U.S. warship with bow section forged from WTC steel to be commissioned Nov. 7
The fifth in a line of a new class of warship will be commissioned and welcomed into the U.S. Navy on Saturday, Nov. 7, at special ceremonies in New York City. What distinguishes the U.S.S. New York, roughly the length of two football fields and weighing 25,000 tons, from other San Antonio-class vessels is its front edge bow section, forged from 7.5 tons of steel recovered from the World Trade Center.
"The scrap recycling industry is truly honored to be part of this special ship and this special occasion," stated Robin Wiener, president of the Institute of Scrap Recycling Industries, Inc. (ISRI), the trade association for the scrap recycling industry, who lost her brother, Jeff, in the attack on the World Trade Center. "We are proud of the role the scrap recycling industry played in recovering and recycling the steel from the World Trade Center. This ship is a tribute to all those who lost their lives on Sept. 11, 2001 and a testament to America's indomitable spirit," stated Wiener, who will be attending the special commissioning ceremonies.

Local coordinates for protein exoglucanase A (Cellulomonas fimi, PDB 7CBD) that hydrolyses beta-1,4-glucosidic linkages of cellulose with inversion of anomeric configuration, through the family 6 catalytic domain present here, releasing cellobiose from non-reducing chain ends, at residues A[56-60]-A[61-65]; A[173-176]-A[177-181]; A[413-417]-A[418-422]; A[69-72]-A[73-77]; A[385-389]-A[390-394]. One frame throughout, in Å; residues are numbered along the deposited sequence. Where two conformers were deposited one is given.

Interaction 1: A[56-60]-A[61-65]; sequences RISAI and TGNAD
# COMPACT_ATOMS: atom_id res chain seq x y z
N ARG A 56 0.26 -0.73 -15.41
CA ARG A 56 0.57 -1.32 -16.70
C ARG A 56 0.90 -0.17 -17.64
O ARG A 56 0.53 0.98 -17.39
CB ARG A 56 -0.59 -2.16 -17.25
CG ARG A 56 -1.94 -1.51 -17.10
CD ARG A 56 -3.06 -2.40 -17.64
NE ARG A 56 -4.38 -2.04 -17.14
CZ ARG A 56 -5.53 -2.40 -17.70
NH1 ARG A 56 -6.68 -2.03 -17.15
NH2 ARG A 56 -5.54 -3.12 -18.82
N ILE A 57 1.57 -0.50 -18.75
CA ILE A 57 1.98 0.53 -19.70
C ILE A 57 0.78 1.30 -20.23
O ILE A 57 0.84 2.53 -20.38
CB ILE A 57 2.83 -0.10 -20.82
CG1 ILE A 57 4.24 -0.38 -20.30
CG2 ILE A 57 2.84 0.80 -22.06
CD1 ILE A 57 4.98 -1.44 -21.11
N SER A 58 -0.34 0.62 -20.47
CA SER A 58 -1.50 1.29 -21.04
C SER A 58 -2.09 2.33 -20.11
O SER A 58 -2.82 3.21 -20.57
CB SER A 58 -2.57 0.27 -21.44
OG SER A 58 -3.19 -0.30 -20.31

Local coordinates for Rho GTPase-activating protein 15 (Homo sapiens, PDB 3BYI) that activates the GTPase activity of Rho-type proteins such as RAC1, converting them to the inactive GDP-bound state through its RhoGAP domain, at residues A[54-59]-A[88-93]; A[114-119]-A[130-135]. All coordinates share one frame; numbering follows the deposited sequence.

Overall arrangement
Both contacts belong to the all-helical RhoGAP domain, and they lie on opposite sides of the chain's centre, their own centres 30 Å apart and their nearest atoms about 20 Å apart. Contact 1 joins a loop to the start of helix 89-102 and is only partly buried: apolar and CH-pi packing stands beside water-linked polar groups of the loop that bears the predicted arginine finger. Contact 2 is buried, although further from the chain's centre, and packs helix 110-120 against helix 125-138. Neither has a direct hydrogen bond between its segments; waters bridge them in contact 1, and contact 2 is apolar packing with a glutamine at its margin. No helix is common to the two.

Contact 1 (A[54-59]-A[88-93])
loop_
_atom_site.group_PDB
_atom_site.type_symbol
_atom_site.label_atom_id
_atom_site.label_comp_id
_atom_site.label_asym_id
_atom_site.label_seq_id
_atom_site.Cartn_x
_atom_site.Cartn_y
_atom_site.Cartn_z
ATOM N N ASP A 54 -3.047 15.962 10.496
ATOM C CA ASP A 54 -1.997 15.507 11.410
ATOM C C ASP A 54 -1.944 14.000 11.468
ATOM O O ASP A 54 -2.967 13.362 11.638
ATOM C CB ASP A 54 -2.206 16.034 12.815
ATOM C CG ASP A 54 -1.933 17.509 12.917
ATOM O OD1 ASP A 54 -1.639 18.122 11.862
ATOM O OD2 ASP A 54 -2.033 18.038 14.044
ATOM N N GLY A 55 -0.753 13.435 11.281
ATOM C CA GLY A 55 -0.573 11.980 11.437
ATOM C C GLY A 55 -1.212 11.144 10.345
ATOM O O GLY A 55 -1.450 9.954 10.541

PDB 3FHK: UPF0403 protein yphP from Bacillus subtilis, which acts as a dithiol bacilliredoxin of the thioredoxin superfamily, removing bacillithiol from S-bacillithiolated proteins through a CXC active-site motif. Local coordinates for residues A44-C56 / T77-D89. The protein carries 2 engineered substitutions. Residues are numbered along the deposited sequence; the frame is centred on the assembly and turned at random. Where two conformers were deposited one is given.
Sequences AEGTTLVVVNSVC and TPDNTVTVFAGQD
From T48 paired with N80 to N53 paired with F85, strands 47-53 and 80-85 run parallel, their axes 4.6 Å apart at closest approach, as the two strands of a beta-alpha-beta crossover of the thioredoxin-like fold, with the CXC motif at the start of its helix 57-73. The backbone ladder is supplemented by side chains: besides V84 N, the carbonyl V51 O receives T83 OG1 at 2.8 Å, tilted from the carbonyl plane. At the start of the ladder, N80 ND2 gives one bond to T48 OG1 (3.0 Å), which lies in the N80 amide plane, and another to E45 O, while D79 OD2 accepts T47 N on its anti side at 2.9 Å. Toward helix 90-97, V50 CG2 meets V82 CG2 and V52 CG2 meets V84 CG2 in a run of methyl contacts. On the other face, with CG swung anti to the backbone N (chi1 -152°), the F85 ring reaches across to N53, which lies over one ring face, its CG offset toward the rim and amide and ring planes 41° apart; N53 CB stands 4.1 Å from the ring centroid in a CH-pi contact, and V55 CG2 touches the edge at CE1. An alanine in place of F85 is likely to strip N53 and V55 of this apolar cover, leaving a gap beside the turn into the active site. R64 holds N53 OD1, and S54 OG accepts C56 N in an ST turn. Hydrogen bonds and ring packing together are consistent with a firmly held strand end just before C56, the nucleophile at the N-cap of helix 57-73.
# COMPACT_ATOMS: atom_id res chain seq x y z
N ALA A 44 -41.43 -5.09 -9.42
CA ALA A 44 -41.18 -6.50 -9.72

The more than 20 tons of steel recovered from the World Trade Center was recycled by melting it down at the Amite Foundry and Machine Inc. in Amite, La., and poured into its molds on September 9, 2003.
With the motto "Never Forget," the U.S.S. New York, designed for missions that include special operations against terrorists, has taken on special symbolism of the United States' fighting spirit. Two sister ships are planned to honor victims who died that day in the attack on the Pentagon (the U.S.S. Arlington) and in the crash of the hijacked plane in Pennsylvania (U.S.S. Somerset, named for the county where United Airlines Flight 93 crashed).
After its formal commissioning ceremonies, the U.S.S. New York will head to Norfolk, Va., for about a year of crew training and exercises.